I went to bed early last night, feeling as if I was coming down with a cold. I woke up at four in the morning and started reading the tweets about Elisabeth Sladen, who died yesterday. I loved Sarah Jane when I was small and watching from behind the sofa, and I loved her even more when she came back in The Sarah Jane adventures. I won't say that watching a kids programme was a guilty pleasure, because dammit, it wasn't. The show was funny, scary, thought provoking and dealt with weighty themes in a way that didn't pander to or patronize any viewer of any age.
This is a repost of a review I wrote back in 2006, which I think says it all:
She was the one.
I was of that particular demographic of Doctor Who viewers, who were introduced to the character sometime during Jon Pertwee's tenure. The chronology of that time is a little hazy in my mind and I can only remember fragments and impressions of the various stories - giant maggots and giant spiders, daemons and daleks. When Jo, the slightly dippy hippy companion, left to be taken up the Amazon some long haired biologist I felt aggrieved on the Doctor's behalf as he drove off into the night in Bessie.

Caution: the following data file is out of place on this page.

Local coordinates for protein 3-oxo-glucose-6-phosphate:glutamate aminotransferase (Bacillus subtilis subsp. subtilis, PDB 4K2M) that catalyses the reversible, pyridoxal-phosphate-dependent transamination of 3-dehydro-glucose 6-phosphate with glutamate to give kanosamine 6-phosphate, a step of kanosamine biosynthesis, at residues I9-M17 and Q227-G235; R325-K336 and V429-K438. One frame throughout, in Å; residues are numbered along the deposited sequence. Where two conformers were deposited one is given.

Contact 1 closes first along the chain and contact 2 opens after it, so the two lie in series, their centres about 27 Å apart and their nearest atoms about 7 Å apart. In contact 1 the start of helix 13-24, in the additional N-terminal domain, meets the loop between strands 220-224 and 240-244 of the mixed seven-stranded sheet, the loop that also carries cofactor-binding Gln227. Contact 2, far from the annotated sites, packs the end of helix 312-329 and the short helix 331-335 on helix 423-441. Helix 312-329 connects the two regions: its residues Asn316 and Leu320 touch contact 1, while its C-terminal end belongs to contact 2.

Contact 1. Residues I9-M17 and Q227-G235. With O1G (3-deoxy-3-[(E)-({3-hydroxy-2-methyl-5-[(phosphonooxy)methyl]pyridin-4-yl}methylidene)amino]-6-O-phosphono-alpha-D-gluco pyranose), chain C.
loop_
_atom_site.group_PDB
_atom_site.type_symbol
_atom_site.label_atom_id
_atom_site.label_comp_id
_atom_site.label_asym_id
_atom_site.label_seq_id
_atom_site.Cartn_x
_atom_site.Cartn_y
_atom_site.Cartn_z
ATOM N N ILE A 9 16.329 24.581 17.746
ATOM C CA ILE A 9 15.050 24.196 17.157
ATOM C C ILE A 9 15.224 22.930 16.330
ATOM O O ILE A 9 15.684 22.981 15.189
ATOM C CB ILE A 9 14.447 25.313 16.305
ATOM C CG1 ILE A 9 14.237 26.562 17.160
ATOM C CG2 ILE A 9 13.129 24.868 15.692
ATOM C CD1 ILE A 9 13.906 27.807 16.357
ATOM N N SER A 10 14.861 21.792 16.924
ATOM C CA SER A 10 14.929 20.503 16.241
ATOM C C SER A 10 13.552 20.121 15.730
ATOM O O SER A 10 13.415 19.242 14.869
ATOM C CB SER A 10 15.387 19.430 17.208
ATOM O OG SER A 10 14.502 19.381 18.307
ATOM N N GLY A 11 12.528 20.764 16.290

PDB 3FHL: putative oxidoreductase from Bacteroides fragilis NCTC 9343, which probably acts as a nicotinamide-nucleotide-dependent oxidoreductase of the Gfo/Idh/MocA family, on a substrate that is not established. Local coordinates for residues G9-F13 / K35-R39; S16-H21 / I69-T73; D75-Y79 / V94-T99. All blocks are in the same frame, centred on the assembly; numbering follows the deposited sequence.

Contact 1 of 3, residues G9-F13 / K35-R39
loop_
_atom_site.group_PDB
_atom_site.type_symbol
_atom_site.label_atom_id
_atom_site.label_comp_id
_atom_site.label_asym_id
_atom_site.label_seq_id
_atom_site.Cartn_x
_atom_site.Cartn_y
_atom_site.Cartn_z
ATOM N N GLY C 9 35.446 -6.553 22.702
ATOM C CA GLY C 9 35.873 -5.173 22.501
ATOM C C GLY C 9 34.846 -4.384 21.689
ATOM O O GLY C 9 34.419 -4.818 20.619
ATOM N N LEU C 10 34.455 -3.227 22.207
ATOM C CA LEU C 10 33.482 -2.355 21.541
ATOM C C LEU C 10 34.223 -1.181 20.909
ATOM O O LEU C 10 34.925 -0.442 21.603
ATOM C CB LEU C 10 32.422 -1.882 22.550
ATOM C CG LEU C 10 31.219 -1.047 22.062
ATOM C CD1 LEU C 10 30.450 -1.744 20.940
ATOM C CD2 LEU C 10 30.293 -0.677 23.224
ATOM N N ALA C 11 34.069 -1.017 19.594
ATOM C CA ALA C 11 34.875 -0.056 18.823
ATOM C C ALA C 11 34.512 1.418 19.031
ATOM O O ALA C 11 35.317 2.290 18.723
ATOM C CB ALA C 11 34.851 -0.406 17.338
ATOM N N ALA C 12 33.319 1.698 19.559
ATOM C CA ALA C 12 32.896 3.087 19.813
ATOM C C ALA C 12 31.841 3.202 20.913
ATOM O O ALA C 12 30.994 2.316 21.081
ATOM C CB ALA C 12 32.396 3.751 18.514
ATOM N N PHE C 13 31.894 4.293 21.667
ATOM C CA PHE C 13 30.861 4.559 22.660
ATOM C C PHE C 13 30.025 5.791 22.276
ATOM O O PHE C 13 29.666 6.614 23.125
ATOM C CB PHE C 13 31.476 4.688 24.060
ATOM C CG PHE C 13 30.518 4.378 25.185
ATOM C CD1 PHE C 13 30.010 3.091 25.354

Sooner or later, and I can't really recall the exact date or story, Sarah Jane Smith arrived in the Tardis and proved to be a loyal and resourceful assistant. Smart, brave and sassy, in a proto-feminist stylee, she was a stalwart and saw us through the transformation of the Doctor from silver-haired dandy to floppy hatted bohemian. She faced Daleks and Cybermen, Anti-Matter monsters and Mummies, but when the Doctor was summoned back to Gallifrey she was left behind, with only a robot dog for company.
My eleven year old self recognised the injustice of it, but last night’s episode of Doctor Who made up for it. Demonic teachers, school dinners, K9, explosions, the temptation of ultimate power, and of course, a second chance and an opportunity to put things right by saying goodbye properly.
Telly really doesn’t get much better than this.